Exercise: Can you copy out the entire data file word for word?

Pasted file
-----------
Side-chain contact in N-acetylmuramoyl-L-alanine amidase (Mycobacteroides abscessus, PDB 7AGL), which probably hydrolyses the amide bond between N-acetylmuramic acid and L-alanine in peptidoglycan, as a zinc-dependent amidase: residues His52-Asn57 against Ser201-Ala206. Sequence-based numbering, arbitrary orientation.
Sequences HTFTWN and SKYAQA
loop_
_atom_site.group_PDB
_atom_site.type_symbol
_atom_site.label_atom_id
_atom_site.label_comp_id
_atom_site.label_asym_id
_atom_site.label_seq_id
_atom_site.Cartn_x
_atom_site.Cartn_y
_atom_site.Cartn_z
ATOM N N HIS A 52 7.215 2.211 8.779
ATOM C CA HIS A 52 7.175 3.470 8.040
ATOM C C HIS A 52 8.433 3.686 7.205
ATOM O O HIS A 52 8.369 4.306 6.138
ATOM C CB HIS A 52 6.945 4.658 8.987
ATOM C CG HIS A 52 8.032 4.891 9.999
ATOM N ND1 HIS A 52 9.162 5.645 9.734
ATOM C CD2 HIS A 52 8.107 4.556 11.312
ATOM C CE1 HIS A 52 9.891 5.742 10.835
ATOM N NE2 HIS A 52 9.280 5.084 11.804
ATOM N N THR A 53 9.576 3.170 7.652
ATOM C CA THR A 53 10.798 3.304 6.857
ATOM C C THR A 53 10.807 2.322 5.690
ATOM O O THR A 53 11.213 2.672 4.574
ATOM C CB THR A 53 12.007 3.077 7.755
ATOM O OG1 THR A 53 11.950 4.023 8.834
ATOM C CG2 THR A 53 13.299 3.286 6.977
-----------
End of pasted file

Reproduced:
Side-chain contact in N-acetylmuramoyl-L-alanine amidase (Mycobacteroides abscessus, PDB 7AGL), which probably hydrolyses the amide bond between N-acetylmuramic acid and L-alanine in peptidoglycan, as a zinc-dependent amidase: residues His52-Asn57 against Ser201-Ala206. Sequence-based numbering, arbitrary orientation.
Sequences HTFTWN and SKYAQA
loop_
_atom_site.group_PDB
_atom_site.type_symbol
_atom_site.label_atom_id
_atom_site.label_comp_id
_atom_site.label_asym_id
_atom_site.label_seq_id
_atom_site.Cartn_x
_atom_site.Cartn_y
_atom_site.Cartn_z
ATOM N N HIS A 52 7.215 2.211 8.779
ATOM C CA HIS A 52 7.175 3.470 8.040
ATOM C C HIS A 52 8.433 3.686 7.205
ATOM O O HIS A 52 8.369 4.306 6.138
ATOM C CB HIS A 52 6.945 4.658 8.987
ATOM C CG HIS A 52 8.032 4.891 9.999
ATOM N ND1 HIS A 52 9.162 5.645 9.734
ATOM C CD2 HIS A 52 8.107 4.556 11.312
ATOM C CE1 HIS A 52 9.891 5.742 10.835
ATOM N NE2 HIS A 52 9.280 5.084 11.804
ATOM N N THR A 53 9.576 3.170 7.652
ATOM C CA THR A 53 10.798 3.304 6.857
ATOM C C THR A 53 10.807 2.322 5.690
ATOM O O THR A 53 11.213 2.672 4.574
ATOM C CB THR A 53 12.007 3.077 7.755
ATOM O OG1 THR A 53 11.950 4.023 8.834
ATOM C CG2 THR A 53 13.299 3.286 6.977